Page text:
Shanghai in the 1930s was having its own jazz age, complete with political intrigue, loose morals, rich businessmen, cabaret clubs and an underworld of mobsters. The music fit the scene: shidaiqu was a fusion of traditional Chinese music with the rhythms of jazz and blues, often sung by glamorous movie stars. But the genre was nearly lost forever after the Communists came to power and pop music was banned as “pornography”. Shànghăi MiMi celebrates that halcyon era of music and entertainment with a band playing live shidaiqu and cabaret routines by dazzling acrobats, dancers and performers.

Shànghăi MiMi

10–20 January

Riverside Theatres, Parramatta 

7. Watch a dance-theatre work in a hotel room

Don a bathrobe, step inside a suite at the QT Sydney with an intimate selection of fellow fans and see dancer and Wiradjuri man Joel Bray perform an up-close and personal dance and theatre piece – on the bed, in the bath, in the nude and while pouring glasses of champagne. Biladurang comes to Sydney Festival from successful runs in Brisbane and Melbourne.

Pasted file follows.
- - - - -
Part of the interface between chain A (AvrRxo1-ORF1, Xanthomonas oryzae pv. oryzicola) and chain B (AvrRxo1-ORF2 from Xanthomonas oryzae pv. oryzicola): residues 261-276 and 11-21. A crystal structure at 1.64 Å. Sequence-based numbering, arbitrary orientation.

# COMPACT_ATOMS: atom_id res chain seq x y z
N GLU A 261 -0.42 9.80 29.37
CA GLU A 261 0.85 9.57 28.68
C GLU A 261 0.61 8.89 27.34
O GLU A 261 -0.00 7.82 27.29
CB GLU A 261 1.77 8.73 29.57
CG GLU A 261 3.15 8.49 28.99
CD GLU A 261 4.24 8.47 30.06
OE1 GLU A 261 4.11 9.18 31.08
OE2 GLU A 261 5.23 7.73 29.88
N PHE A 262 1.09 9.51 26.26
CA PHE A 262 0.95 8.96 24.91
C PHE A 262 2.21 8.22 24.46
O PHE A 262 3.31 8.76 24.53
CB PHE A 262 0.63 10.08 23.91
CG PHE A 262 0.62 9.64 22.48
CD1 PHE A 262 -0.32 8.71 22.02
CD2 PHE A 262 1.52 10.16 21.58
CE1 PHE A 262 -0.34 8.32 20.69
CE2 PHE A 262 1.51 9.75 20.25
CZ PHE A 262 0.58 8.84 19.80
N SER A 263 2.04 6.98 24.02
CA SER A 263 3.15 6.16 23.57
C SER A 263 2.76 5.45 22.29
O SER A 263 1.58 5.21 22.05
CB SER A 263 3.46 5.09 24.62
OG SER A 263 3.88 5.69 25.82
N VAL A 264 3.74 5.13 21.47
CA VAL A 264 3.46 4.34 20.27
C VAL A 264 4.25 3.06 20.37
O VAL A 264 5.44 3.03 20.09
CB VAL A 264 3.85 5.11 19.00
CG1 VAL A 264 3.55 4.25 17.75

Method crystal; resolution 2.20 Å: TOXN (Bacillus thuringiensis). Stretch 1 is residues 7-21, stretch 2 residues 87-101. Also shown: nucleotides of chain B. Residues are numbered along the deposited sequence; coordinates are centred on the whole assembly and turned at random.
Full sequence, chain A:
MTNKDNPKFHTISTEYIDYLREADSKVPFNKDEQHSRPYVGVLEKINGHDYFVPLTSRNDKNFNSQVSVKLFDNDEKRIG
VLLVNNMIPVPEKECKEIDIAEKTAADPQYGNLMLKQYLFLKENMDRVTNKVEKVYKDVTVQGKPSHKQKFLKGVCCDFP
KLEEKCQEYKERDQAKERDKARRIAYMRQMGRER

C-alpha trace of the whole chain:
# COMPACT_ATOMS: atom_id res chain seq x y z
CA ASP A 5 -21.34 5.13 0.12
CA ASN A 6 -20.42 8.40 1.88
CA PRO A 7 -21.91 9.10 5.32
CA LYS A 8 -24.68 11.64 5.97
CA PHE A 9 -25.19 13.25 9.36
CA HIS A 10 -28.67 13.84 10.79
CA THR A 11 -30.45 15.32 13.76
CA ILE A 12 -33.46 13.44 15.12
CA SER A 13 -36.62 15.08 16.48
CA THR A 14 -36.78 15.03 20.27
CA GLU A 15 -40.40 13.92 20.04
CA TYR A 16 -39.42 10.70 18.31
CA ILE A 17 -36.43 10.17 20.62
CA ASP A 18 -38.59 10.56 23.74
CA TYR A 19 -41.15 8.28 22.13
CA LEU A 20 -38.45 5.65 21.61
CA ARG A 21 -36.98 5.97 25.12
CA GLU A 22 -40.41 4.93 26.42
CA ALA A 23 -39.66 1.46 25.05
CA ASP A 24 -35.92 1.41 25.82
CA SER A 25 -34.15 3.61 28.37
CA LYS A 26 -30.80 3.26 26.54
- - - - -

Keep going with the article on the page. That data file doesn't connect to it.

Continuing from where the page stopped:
11–20 January

QT Sydney

6. Listen to musical snapshots of life in the Pilbara

See the world premiere of Spinifex Gum, a musical collaboration between Marliya – a choir of young Indigenous women singing in Yindjibarndi and English – and The Cat Empire’s songwriter and producer Felix Riebl and Ollie McGill, with special guest appearances by musical heroes Emma Donovan, Briggs and Peter Garrett. Celebrate tales of life in the Pilbara at this beautiful, powerful and political one-of-a-kind concert.

Spinifex Gum

25 January

Sydney Opera House 

5. Experience The Iliad over nine hours

Homer’s epic of the Trojan War is long. Really long – like 15,693 rhyming lines long. You could put aside a month to read it – or you could see it acted out onstage by the inimitable Greek-Australian actor William Zappa and a small cadre of actors, in a world premiere at Sydney Festival. Catch the full Iliad in three-hour sessions over three nights or settle in on Sunday 27 January for a nine-hour (plus intervals) epic.